RABAT, MOROCCO | Once seen as a threat to this North African kingdom, Morocco's Islamist party may now be key to the government's credibility.
The opposition Islamist Justice and Development Party (PJD) is poised for a strong showing in Friday's legislative elections - the second elections prompted by Arab world uprisings this year.
Facing a protest movement calling for a boycott of the vote, Morocco's rulers are ready to embrace the once-feared PJD to restore confidence in the system.
While Morocco's own Arab Spring protests never seemed to truly threaten the ruling system, they still prompted King Mohammed VI to introduce constitutional reforms and hold early elections.
With the victory of an Islamist party in Tunisia's elections last month, and religious movements in Egypt and Libya set to compete in contests there, eyes are now on how Morocco's PJD will do on Friday.
Victory would solidify the sense that the choice of the newly empowered masses of the Arab world is an Islamist one.
Though once described by Morocco's secular elite as a threat to the country's way of life, the PJD has cast itself as a moderate, anti-corruption crusading party ready to work within the system and, most importantly, fully supporting the monarchy.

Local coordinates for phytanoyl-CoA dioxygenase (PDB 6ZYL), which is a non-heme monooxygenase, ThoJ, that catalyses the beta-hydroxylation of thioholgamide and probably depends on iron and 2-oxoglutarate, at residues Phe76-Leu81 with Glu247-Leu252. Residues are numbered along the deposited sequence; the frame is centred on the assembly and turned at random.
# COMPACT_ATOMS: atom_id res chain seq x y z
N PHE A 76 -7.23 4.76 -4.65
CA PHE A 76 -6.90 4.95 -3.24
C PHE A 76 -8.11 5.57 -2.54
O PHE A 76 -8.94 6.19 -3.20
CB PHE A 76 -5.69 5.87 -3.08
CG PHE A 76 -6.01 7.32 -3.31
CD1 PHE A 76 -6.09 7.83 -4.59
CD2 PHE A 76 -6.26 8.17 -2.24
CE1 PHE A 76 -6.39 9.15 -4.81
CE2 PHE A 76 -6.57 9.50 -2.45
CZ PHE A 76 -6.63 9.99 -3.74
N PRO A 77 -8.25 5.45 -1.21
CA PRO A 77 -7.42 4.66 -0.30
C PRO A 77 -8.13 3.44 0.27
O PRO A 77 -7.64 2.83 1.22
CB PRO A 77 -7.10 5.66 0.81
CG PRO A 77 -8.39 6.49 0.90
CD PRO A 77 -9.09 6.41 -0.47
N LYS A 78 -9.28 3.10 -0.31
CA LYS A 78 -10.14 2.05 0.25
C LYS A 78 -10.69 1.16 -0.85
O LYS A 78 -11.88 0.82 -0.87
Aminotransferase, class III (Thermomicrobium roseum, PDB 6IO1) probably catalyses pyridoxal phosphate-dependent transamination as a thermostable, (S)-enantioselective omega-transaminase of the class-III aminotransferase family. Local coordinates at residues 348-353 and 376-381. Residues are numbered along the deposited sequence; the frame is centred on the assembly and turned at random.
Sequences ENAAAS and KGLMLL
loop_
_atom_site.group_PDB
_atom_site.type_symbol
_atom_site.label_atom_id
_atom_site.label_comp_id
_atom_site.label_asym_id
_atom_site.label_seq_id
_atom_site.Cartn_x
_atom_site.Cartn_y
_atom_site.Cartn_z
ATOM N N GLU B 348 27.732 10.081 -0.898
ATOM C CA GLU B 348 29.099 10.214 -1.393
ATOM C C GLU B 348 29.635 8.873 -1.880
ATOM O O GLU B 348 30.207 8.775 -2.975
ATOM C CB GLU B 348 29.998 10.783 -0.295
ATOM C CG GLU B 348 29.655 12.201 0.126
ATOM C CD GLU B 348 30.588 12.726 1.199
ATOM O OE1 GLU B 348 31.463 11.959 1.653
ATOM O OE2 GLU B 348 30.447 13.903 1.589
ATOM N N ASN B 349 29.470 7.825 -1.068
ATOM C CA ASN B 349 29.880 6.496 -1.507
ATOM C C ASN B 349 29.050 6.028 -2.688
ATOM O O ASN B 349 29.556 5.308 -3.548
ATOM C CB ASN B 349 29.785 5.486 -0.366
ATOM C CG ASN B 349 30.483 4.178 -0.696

Pro-democracy demonstrations across North Africa and the Middle East have shaken up Morocco's politics, casting doubt on a decades-old system in which multiparty elections were held but left all power in the hands of the king and his allies.
"In 2002, we were in third place, in 2007 we were in second place, so if today we aspire to first place, it is only natural," Abdelilah Benkirane, the secretary-general of Morocco's PJD, told the Associated Press.
Landing between 20 percent and 30 percent of the vote "is reasonable," Mr. Benkirane said. That would translate into more than 100 of Parliament's 395 seats, a huge jump from its current 47.
The likelihood of such an outcome is hard to gauge because polls are not allowed.
Morocco's complex proportional representational system lends itself to fractured parliaments with many parties that are then assembled into governing coalitions by the king's advisers.
In Parliament, the PJD initially focused its efforts on social and religious issues like the Islamic head scarf for women and the sale of alcohol, but has since adjusted its message to focus on issues with wider resonance, like fighting corruption, reforming education and combating rampant unemployment.
Mohammed VI has held onto power while leaders in nearby nations have lost it in bloody uprisings this year.
But under pressure from demonstrators, he first modified the constitution to give some of his powers to the Parliament, and then brought forward legislative elections by almost a year.
The last parliamentary elections, in 2007, were marred by a low turnout rate of just 37 percent.
This year, several political parties as well as the youth-driven pro-democracy February 20 movement are calling for a boycott, claiming the system is rigged.
Morocco's leaders "want the PJD to do well because it will give credibility to the elections, particularly because it is one of the only credible parties still participating," said political analyst Maati Monjib.
Unlike in 2007, there is no campaign against the Islamists in the state-dominated press and instead there are just calls for everyone to vote.